Behind the walls at Emerson High School in Oklahoma City, construction workers found old chalkboards with drawings and class lessons, written almost a century ago and in remarkable condition.
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I'm finding it interesting to note the different takes on this. I've seen it posted by writing groups and education groups, both with different focuses on what's important about the story (discovery, content, preservation, history, handwriting, etc.). Curious what mathematicians make of the arithmetic lesson methods!
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Dana Ernst

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Both of my MS thesis students from a year ago recently posted their theses to the arXiv.  Cool.

"A cellular quotient of the Temperley--Lieb algebra of type D" by Kirsten Davis

http://arxiv.org/abs/1506.05546

"Conjugacy classes of cyclically fully commutative elements in Coxeter groups of type A" by Brooke Fox

http://arxiv.org/abs/1506.02299
Abstract: The Temperley--Lieb algebra, invented by Temperley and Lieb in 1971, is a finite dimensional associative algebra that arose in the context of statistical mechanics. Later in 1971, Penrose showed that this algebra can be realized in terms of certain diagrams. Then in 1987, Jones showed ...
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No macro package. I have no idea how hard it would be to set that up. 
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Dana Ernst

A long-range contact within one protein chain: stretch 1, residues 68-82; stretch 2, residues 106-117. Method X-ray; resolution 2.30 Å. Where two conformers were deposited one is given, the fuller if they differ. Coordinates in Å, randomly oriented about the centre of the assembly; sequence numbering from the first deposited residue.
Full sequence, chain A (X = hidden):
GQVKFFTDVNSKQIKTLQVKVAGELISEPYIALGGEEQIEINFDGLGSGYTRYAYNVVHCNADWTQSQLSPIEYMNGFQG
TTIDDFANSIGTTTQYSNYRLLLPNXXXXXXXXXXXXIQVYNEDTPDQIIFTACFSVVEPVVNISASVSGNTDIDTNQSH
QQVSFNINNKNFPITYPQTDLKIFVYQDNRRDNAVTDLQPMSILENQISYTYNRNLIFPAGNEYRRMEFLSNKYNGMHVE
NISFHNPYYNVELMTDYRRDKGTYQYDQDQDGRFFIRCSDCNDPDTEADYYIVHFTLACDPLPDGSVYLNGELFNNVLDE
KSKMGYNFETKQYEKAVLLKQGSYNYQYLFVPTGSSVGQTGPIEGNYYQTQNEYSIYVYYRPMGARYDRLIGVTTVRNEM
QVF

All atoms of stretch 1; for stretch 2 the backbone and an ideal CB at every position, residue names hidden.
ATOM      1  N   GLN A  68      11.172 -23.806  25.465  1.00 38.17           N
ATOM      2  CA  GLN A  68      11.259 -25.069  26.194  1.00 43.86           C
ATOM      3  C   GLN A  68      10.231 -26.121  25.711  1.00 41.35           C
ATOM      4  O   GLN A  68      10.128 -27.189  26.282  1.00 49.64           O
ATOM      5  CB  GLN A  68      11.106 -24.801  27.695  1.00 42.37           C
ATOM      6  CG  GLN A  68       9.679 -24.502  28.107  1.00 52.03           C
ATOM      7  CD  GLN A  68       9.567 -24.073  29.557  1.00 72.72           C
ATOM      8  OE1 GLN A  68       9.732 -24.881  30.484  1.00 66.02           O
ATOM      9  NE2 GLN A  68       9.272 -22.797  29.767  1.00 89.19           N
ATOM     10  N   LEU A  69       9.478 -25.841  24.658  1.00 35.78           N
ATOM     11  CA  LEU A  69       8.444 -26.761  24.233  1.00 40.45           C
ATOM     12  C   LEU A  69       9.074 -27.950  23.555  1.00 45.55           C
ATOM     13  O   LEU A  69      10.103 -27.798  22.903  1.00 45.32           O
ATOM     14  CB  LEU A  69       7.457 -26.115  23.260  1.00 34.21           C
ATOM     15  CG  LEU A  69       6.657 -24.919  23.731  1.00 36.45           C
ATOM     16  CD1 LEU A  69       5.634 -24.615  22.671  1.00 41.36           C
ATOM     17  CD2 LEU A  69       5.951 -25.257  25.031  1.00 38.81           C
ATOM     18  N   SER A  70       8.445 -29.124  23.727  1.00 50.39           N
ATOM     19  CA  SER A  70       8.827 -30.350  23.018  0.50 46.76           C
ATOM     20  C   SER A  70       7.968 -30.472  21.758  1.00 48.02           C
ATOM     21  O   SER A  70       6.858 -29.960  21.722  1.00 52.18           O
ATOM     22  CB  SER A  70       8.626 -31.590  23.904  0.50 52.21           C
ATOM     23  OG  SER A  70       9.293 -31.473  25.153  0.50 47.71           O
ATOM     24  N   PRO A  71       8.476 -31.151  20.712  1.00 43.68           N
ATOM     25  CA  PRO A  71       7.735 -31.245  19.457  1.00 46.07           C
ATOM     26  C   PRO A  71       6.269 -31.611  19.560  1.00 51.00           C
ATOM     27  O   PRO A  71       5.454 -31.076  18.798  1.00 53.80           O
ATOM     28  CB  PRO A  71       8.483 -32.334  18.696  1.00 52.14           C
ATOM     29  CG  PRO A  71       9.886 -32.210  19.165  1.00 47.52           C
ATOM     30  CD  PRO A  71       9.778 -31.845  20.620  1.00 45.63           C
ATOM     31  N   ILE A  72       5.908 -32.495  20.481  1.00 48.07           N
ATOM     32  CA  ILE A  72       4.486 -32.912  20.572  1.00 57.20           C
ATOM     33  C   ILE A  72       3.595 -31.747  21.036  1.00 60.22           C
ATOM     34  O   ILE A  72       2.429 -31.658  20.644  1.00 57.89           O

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Come on over.
 
IBL SIGMAA: Be a Charter Member
The Mathematical Association of America has special interest groups for members to organize around a topic or area of mathematics or mathematics education.  A special interest group of the MAA is called a SIGMAA .  The IBL community has decided to apply to ...
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New at Math Ed Matters: Knowing What to Do is not Doing.

In this guest post, Bob Klein (Ohio University) reflects on his first year fully embracing inquiry-based learning (IBL).
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The Moore Method, or IBL, separates mathematical behavior from mathematical knowledge.
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Paper with +Bret Benesh and +Nandor Sieben submitted. Boom. 
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One of my students just surprised me with the book "30 Second Math" by +Richard Elwes and others. Lots of cool nuggets in there. 
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I have that book it's awesome and there are a lot more 30 second books.